About the Speaker:Dr. Pon Souvannaseng is a Research Associate at the Global Development Institute at the University of Manchester. Her research interests include aid politics and development finance; the political economy of energy security and infrastructure expansion, particularly in Asia and Africa, and issues of environmental governance and regulation. She conducts research in West Africa and mainland Southeast Asia on the UKRI-funded FutureDAMS research programme. She has previously served as a Fellow in Political Economy and International Development at University College London (UCL) and as a Research Analyst at the United Nations Research Institute for Social Development (UNRISD). She has been a Fulbright Research Scholar in Southeast Asia and a CODESRIA-CLACSO-APISA South-South Young Laureate Award holder. She holds degrees from the LSE and Tufts University in Political Science.
Hosted by NYSEAN.
The Indonesian Speakers Series provides opportunities for Indonesian students and the wider community to engage with inspiring leaders. For this event, we will welcome the current Indonesian Minister of Finance, Sri Mulyani Indrawati, and the former Indonesian Minister of Trade, Gita Wirjawan.
About our Speakers:
Sri Mulyani Indrawati
Sri Mulyani Indrawati is an Indonesian economist who has been Minister of Finance of Indonesia since 2016; previously she served in the same post from 2005 to 2010. In June 2010 she was appointed as Managing Director of the World Bank Group and resigned as Minister of Finance.
Gita Irawan Wirjawan is an Indonesian entrepreneur, investment banker and philanthropist. Previously he served as Minister of Trade of the Republic of Indonesia during President Susilo Bambang Yudhoyono’s Kabinet Indonesia Bersatu II. He is the founder of Ancora Group and Ancora Foundation.
To RSVP for Sri Mulyani's event, click here. [4PM-6PM]
To RSVP for Gita Wirjawan's event, click here. [2PM-4PM]
NYU Indonesian Student Association
KJRI New York
SEASI is proud to host Dr. Seek Ngee Huat, Chairman of the National University of Singapore (NUS) Institute of Real Estate and Urban Studies, as he shares his extensive experience with Public-Private Partnerships in Real Estate, both in Singapore and globally.
Edmund Malesky is a Professor of Political Science at Duke University. Malesky is a specialist on Southeast Asia, particularly Vietnam. Currently, Malesky's research agenda is very much at the intersection of Comparative and International Political Economy, falling into three major categories: 1) Authoritarian political institutions and their consequences; 2) The political influence of foreign direct investment and multinational corporations; and 3) Political institutions, private business development, and formalization.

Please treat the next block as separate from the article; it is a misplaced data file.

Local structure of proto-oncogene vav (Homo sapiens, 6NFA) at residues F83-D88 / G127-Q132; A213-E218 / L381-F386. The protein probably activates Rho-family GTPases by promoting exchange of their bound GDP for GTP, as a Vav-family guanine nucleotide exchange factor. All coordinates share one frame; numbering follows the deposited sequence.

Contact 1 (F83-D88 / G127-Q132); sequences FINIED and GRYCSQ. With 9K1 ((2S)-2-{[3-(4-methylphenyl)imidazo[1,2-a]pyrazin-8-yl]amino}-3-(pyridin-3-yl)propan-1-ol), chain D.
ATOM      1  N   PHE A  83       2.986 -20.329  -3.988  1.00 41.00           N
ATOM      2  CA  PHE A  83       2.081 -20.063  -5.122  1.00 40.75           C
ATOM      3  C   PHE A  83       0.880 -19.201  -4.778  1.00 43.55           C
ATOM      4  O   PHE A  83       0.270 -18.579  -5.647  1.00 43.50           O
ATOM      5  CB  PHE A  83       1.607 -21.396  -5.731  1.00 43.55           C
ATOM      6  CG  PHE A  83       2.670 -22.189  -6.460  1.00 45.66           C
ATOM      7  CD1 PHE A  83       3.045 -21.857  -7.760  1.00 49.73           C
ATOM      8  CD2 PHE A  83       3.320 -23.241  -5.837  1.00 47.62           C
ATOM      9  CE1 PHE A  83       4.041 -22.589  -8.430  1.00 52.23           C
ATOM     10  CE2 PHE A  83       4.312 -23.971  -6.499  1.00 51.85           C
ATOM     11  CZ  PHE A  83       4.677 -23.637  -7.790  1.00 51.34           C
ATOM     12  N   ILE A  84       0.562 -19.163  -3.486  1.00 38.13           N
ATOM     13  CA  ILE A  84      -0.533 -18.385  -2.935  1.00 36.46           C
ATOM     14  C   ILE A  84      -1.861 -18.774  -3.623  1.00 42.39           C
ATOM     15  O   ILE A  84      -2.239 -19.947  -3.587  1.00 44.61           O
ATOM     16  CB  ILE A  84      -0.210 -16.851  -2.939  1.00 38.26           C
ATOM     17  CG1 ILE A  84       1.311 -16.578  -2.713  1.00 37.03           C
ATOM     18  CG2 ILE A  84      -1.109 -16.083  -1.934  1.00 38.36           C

Hosted by the Leitner Program.
To foster greater economic partnership between Indonesia and the United States that provides mutual and beneficial economic opportunities for the two countries, the Consulate General of the Republic of Indonesia in New York, Indonesian Investment Promotion Center New York, Bank Indonesia, Bank Rakyat Indonesia, Bank Negara Indonesia, and the Indonesian Trade Promotion Center Chicago will hold a Business Forum on Trade, Tourism, and Investment in Indonesia.
This forum focuses on opening discussions between United States’ investors and businessmen and Indonesian governmental and private sector representatives on business and investment opportunities in Indonesia. In this forum, we identify five main sectors in Indonesia that we believe have the potential to foster greater economic relations between the two countries. These include Tourism, Creative Economy, Infrastructure, the Food and Beverage Industry, and Manufacturing Industries.
The “Business Forum on Trade, Tourism, and Investment in Indonesia” will be held on November 8th, 2018 at the Intercontinental New York Times Square Hotel in New York City.
To RSVP and for more information, email firstname.lastname@example.org.
Hosted by Consulate General of the Republic of Indonesia in New York, Indonesian Investment Promotion Center New York, Bank Indonesia, Bank Rakyat Indonesia, Bank Negara Indonesia, and Indonesian Trade Promotion Center Chicago.
New Realities for Southeast Asia: Perspectives From Singapore’s Minister for Foreign Affairs, Dr. Vivian Balakrishnan
For the last half century, Southeast Asia has witnessed dramatic growth on the back of rapid industrialization and free trade flows in a multilateral system largely underwritten by the U.S. and its partners. As the world transitions to a multipolar world in the midst of a global digital revolution, Southeast Asia will confront new political and economic realities.
Asia Society is delighted to host His Excellency Dr. Vivian Balakrishnan, Singapore’s minister for foreign affairs and minister-in-charge of the Smart Nation Initiative, for an address and discussion, as he shares his perspective on these developments with the Hon. Kevin Rudd, president of the Asia Society Policy Institute.
Purchase tickets here.
Please join NYU ISA and Permias NYC in welcoming Dr. Halim Alamsyah, Chairman of the Indonesia Deposit Insurance Corporation (ICDC), former Deputy Governor of The Central Bank of Indonesia and former Commissioner of Indonesia’s Financial Services Authority (FSA).
He will be speaking about how the Indonesian economic infrastructures maintained resilience amidst the Asian financial crisis, as well as how it has continued to improve since. In addition to that, Dr. Alamsyah will provide an outlook of the current developments, challenges, and opportunities within the Indonesian economy.
This discussion will be moderated by Professor Ismail Fajrie Alatas of New York University.
Hosted by NYU ISA and Permias NYC.
The world has gotten used to hearing “America First” — but is it ready for “Asia First”? Asia is home to 60% of the world’s population and more than 30% of world GDP. Beyond China and India, the combined economy of ASEAN members is soon to be the fourth-largest. From the Belt & Road Initiative to the Regional Comprehensive Economic Partnership, Asia's strategic vision, massive markets and demographic flows are reordering the entire world. What happens when Asia no longer just produces for the West but the West produces for Asia?
Join us as Parag Khanna delivers a tour of the Asianized 21st century, covering trends in commerce, conflict, and culture. He will be joined in discussion by Michael Froman, who formerly served as President Obama’s principal advisor and negotiator on international trade and investment issues. The Future is Asian will be available for purchase and signing at the event.
Find more information here.
Hosted by Asia Society.